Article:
These days, the skills required to be successful in the corporate world are diverse. The dynamic environment in which companies operate puts ever-changing demands on leadership. Companies have to adapt to unpredictable markets to stay economically viable. Work has become more dynamic and unpredictable. Employee-employer relationships are weakening and becoming more global. Work patterns have become more interdependent. Cross-functional teams are assembled and disbanded quickly to tackle urgent projects.
In such an environment, the best learning a business school can give to its students is to teach them flexible and adaptable team leadership skills, to help create corporate leaders with the cognitive and behavioral complexities to respond to a wide range of situations that might require contrary and opposing responses.
The military, which teaches its officers to exercise command in challenging circumstances whatever the combat situation they might face, offers a good model for business schools in this regard. At HEC Paris, where I am an MBA candidate (Class of 2017), students learn by interaction with managers who are constantly taking on challenging projects in complex and difficult conditions, where one wrong decision can be the difference between life and death. Through the Saint-Cyr Leadership Academy, they also learn from the military.
The training regimen at the École Spéciale Militaire de Saint-Cyr, a French military academy in Fontainebleau, combines well with the experiential learning curriculum at HEC Paris, teaching students how to approach problems on the ground, find solutions, and involve the team in executing the tasks.
Sometimes in corporate situations, pressure — time pressure, performance pressure — is very high, and you need to work together quickly to find solutions and execute your strategy. This is the kind of environment the two-and-a-half-day Saint Cyr Leadership Academy simulates — one that is very conducive to learning and growing leadership skills for future leaders at HEC Paris.
No doubt, the training that we underwent helped us sharpen our decision-making and teamwork skills. It also taught us to build trust and collaboration within our teams, and develop mutual respect and understanding of each other’s differences. It proved to us that team goals precede individual ambition. We worked together to build rafts and bridges — literal bridges — which required a lot of coordination and quick decision-making. We simulated an emergency flood situation where we had to get the whole team across a simulated flooded area using only wooden planks. In another exercise, we simulated a crisis management center and coordinated efforts to house refugees, manage their food and rations, and set up hospitals and medical facilities, all with the “emergency situation” slowly unfolding. In some circumstances we had to predict how a situation would unfold — and this in particular was a great learning experience.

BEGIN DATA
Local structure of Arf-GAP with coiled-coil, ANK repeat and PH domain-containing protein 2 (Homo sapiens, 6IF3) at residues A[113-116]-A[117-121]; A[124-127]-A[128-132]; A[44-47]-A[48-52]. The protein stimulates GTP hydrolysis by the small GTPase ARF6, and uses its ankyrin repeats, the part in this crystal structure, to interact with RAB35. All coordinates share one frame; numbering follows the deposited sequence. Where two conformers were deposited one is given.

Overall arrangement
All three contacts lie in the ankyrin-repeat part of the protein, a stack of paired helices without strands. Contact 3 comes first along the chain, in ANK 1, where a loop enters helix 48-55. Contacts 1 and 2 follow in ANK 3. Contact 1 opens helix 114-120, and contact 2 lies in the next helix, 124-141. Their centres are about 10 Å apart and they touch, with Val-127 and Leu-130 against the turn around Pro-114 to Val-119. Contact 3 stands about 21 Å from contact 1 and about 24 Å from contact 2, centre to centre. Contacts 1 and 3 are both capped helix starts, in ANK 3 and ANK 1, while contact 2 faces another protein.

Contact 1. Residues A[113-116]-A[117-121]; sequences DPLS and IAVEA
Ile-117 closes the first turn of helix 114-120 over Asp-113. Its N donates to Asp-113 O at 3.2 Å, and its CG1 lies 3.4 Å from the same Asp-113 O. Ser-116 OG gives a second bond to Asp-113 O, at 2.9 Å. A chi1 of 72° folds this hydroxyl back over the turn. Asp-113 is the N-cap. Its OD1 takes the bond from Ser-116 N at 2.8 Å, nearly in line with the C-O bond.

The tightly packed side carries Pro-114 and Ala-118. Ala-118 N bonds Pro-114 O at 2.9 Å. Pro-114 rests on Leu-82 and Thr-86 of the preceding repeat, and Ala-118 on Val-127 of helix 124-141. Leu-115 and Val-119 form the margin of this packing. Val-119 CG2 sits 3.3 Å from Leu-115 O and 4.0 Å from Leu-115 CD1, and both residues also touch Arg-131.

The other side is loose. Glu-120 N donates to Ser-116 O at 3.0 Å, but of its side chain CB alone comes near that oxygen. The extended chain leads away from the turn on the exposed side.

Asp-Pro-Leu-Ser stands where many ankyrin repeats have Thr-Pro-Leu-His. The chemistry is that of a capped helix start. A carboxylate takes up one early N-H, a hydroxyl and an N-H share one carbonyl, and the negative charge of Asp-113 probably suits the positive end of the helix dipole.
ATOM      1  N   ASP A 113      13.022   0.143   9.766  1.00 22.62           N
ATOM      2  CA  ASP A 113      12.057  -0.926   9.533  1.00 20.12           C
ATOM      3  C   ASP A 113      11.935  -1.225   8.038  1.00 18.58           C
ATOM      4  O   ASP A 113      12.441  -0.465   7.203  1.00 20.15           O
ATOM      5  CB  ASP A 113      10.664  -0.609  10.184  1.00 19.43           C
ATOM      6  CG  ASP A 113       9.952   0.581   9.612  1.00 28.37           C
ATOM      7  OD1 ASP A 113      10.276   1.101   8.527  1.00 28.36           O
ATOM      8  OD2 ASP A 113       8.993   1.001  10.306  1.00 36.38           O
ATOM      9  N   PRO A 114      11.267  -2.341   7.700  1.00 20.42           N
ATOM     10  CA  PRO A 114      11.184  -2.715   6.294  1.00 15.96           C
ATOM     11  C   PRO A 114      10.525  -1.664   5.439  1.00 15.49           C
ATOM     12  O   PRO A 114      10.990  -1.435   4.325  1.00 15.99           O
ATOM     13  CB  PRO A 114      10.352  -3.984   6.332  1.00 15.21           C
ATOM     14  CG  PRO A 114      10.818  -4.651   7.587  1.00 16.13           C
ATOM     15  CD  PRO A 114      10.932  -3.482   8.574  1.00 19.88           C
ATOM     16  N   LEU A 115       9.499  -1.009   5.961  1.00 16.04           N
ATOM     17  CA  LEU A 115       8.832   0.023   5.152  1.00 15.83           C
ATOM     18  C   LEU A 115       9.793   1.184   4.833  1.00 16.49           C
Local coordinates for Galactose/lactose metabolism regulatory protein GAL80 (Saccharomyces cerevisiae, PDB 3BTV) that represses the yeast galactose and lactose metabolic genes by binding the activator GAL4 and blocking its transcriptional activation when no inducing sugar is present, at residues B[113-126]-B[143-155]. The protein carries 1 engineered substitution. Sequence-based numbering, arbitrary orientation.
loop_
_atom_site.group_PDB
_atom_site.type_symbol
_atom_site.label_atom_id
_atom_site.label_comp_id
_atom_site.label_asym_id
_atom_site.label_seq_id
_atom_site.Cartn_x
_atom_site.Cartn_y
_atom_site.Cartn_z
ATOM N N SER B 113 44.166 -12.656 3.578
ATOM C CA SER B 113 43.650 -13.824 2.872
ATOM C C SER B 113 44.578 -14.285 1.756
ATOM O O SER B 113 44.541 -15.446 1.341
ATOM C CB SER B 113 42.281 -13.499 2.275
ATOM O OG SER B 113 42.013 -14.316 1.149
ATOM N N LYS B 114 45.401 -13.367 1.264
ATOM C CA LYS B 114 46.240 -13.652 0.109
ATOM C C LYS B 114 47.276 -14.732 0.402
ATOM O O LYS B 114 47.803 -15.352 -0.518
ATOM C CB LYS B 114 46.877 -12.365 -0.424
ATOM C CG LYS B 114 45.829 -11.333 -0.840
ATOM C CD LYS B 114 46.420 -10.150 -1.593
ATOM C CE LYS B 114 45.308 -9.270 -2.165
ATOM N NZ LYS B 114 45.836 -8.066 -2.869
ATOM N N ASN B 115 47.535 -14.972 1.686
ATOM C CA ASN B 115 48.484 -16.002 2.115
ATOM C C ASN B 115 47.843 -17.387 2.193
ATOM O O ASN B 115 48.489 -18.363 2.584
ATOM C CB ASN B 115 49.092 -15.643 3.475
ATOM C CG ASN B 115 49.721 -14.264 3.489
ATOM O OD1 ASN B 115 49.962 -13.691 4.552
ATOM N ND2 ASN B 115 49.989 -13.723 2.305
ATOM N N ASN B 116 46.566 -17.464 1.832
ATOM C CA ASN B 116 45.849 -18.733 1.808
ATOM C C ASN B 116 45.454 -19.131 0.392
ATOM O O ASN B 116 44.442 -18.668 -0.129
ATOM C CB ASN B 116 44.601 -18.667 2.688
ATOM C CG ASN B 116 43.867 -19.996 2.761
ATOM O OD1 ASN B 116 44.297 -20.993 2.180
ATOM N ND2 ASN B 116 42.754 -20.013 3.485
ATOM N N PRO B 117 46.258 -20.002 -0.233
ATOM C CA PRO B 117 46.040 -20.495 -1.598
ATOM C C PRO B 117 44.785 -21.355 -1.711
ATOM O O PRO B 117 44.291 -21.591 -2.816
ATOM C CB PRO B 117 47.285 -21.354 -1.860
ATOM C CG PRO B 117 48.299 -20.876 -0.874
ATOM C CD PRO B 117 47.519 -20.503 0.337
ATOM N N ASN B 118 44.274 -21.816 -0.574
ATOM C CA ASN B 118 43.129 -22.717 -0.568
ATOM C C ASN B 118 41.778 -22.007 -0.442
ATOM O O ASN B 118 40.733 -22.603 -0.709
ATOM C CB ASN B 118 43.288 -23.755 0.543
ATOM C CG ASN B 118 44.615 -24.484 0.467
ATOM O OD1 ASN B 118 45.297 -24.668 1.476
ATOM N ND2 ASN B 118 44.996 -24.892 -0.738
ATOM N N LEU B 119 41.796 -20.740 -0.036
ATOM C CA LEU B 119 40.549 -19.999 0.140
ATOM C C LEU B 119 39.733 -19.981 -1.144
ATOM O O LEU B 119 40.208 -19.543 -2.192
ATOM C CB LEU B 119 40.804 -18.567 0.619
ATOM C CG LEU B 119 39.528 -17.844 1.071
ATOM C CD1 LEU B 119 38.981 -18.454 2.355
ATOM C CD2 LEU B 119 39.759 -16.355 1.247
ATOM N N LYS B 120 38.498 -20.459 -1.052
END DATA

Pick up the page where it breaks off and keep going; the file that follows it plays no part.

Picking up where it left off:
The mission was to succeed most efficiently and effectively as a team. The seminar was physically exerting and tested our strength and stamina. But it tested more than that. All the tasks required delegation, conviction, motivation and perseverance of the whole team. The tasks seemed tough when we set out to do them, but they became easier as we worked together, helping and learning from each other. We encountered hurdles, but every setback made us get better to achieve our goal — an experience, and a feeling, that is indescribable.
It is true that in the military, in the corporate world, or simply in life we need to develop a certain set of skills to survive and succeed. For the various activities at the Saint-Cyr Leadership Academy — which ranged from building rafts and bridges to scaling walls, solving crisis scenarios, and getting an injured person to safety — students also took turns serving as team leader, which offers a whole new set of challenges. As the leader, you need to explain the situation to your team, designate the right people to do various tasks, and motivate the people — especially when things are not going well. It is the leader’s task to keep the team committed and focused on the main objective. As the leader for the wall climbing exercise, I learned how important it is to designate the right people for the right job, and to do so quickly. If we had designated people with more muscle and weight to climb the wall first instead of helping push lighter people up the wall before them, we would have failed. And if I had not been motivating the team and pushing them to do that task, despite everyone being exhausted, we would not have been able to complete the task of getting everyone up the wall within 10 minutes.
The Saint-Cyr Leadership Academy was an important learning experience, and it gave me and my colleagues confidence to deal with the kind of pressure situations I am sure we will face in the corporate world. In future, when I am called upon to lead a team, motivate a team, and deliver results, I’m sure the Saint-Cyr training will prove to have been great preparation.
Anubhav Sharma is an HEC Paris MBA student (Class of 2017) specializing in strategy with previous degrees in marketing and finance (IIT-Delhi, India) as well as electronics and communications engineering (Anna University, India). Originally from India, he has more than seven years of pre-MBA work experience in financial services and IT, having worked in such multinationals as Citibank, JP Morgan and Infosys Technologies Limited. He is passionate about business leadership, change management, and digital strategy and innovations, especially in the financial services, e-commerce, and luxury industries.